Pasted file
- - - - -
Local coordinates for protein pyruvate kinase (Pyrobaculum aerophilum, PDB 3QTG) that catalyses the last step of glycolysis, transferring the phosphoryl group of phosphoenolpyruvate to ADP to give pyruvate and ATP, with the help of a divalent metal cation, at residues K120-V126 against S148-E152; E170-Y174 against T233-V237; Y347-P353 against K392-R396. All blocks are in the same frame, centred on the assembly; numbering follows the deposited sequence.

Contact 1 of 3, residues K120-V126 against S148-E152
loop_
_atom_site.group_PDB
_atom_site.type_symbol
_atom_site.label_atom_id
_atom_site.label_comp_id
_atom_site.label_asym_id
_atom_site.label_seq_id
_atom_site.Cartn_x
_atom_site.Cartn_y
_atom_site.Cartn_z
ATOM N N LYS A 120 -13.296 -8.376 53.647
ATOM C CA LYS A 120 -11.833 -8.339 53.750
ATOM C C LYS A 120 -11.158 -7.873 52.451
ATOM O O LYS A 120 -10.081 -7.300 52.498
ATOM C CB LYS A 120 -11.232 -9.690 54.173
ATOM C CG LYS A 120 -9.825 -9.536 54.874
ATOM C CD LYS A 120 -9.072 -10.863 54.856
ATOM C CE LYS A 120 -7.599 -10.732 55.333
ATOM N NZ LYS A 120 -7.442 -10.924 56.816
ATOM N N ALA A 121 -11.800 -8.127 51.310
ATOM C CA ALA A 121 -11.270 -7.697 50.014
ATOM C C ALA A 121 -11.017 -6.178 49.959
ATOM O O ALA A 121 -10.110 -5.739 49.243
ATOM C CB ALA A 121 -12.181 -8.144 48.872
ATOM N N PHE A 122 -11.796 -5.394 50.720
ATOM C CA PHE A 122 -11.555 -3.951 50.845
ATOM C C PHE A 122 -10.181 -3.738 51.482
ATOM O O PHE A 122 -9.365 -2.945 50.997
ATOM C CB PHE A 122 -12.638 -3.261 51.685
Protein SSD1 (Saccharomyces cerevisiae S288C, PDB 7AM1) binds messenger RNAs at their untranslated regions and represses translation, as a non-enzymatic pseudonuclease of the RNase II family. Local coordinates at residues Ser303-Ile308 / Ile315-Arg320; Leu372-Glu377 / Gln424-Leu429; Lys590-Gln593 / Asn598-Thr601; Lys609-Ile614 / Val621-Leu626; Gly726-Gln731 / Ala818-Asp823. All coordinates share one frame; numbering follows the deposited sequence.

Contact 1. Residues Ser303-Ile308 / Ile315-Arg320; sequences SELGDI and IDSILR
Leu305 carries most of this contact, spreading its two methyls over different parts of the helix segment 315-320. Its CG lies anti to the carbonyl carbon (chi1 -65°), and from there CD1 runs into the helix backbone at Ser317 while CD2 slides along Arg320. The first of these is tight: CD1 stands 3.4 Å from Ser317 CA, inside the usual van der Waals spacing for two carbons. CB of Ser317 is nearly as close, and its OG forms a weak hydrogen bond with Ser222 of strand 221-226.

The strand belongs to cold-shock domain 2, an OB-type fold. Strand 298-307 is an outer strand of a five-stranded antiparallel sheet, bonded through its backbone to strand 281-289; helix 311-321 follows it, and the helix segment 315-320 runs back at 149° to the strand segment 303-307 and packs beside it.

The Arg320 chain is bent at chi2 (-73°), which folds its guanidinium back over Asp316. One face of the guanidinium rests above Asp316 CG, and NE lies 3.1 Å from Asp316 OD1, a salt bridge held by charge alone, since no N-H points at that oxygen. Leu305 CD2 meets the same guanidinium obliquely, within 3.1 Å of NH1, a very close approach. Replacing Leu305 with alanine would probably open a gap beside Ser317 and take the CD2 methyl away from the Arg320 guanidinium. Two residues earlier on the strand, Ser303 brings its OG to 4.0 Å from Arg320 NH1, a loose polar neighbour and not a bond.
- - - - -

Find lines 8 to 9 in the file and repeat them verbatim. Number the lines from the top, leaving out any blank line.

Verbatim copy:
_atom_site.label_asym_id
_atom_site.label_seq_id